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Central oxytocin administration reduces
stress-induced corticosterone release and anxiety behavior in rats.
Windle RJ; Shanks N; Lightman SL; Ingram CD
Department of Anatomy, School of Medical
Sciences, University of Bristol, United Kingdom. firstname.lastname@example.org
Endocrinology 1997 Jul;138(7):2829-34
NLM CIT. ID:
Endocrine responses to noise stress and
anxiety-related behaviors were measured in groups of ovariectomized, estradiol-treated
female rats given central infusions of oxytocin. Control animals receiving isotonic saline
showed a large increase in plasma corticosterone concentrations in response to 10 min of
white noise. This response to noise stress was significantly and dose dependently
decreased by oxytocin administered intracerebroventricularly at 10 or 100 ng/h for 5 days.
Oxytocin also significantly decreased rearing behavior during this stress. When a second
noise stress was given 3 days after cessation of oxytocin infusion, corticosterone
responses did not differ between the control and previously oxytocin-infused animals.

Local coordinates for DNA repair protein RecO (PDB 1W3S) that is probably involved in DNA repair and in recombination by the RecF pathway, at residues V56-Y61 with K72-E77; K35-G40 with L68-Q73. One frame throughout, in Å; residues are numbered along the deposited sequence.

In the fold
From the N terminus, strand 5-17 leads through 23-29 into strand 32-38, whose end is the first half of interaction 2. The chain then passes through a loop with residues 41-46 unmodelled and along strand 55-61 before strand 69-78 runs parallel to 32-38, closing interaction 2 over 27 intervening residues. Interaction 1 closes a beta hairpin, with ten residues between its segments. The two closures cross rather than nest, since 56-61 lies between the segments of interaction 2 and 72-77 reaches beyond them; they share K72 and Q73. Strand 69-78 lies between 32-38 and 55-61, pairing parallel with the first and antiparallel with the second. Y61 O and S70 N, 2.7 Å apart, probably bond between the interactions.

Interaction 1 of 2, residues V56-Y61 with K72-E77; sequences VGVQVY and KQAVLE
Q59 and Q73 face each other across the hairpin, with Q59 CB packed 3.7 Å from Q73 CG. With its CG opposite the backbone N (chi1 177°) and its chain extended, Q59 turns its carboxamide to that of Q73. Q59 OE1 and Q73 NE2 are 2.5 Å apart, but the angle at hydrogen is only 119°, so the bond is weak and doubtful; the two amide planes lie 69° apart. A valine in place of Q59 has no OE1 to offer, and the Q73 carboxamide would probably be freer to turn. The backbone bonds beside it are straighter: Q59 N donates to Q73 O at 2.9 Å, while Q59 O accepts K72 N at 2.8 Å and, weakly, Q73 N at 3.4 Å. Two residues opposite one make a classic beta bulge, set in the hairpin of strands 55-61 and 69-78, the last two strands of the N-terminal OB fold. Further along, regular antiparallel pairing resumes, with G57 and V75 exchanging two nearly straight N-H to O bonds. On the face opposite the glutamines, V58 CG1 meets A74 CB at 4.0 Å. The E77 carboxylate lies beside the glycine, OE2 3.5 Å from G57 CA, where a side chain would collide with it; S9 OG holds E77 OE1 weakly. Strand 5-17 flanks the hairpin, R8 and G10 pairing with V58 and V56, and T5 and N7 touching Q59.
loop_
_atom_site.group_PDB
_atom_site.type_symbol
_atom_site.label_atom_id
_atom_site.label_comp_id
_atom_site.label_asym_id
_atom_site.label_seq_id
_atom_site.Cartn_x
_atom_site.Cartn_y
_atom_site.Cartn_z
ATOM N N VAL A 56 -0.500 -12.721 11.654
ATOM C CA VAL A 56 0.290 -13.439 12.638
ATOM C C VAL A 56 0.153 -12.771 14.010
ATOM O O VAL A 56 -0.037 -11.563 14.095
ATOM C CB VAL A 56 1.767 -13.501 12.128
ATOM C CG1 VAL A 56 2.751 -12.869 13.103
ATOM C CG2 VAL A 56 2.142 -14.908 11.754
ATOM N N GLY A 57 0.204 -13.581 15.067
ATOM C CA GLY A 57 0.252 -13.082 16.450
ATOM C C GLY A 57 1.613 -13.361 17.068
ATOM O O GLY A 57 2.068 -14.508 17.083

Administration of vasopressin had no significant effect on either the corticosterone or
behavioral responses to noise stress. Anxiety-related behaviors were measured on the
elevated plus-maze. No significant differences were seen in maze exploration between
saline- and oxytocin-treated animals when housed and tested in the same environment.
However, when animals were mildly stressed by testing in an unfamiliar environment,
oxytocin-treated animals showed a higher proportion of open arm entries and spent
significantly more time in the open arms of the maze. Thus, oxytocin exerts a central
anxiolytic-like effect on both endocrine and behavioral systems and could play a role in
moderating behavioral and physiological responses to stress.
When my office
lease expired at the end of 2004, I decided to turn it into a
"sabbatical" from my private practice. Many years ago, in my
grandfather's 89th year of life, he told me, "John, it is important
to smell the roses while you can still smell them." His life
gave living a very good reputation. It is also true that the
pursuit of that philosophy required my grandfather to to re-open his
assay office/ore market in Wickenburg, Arizona as a 75-year-old because
he had run a little short of retirement money. Thus, if blessed with his
luck and health, I'll be back.. --jjh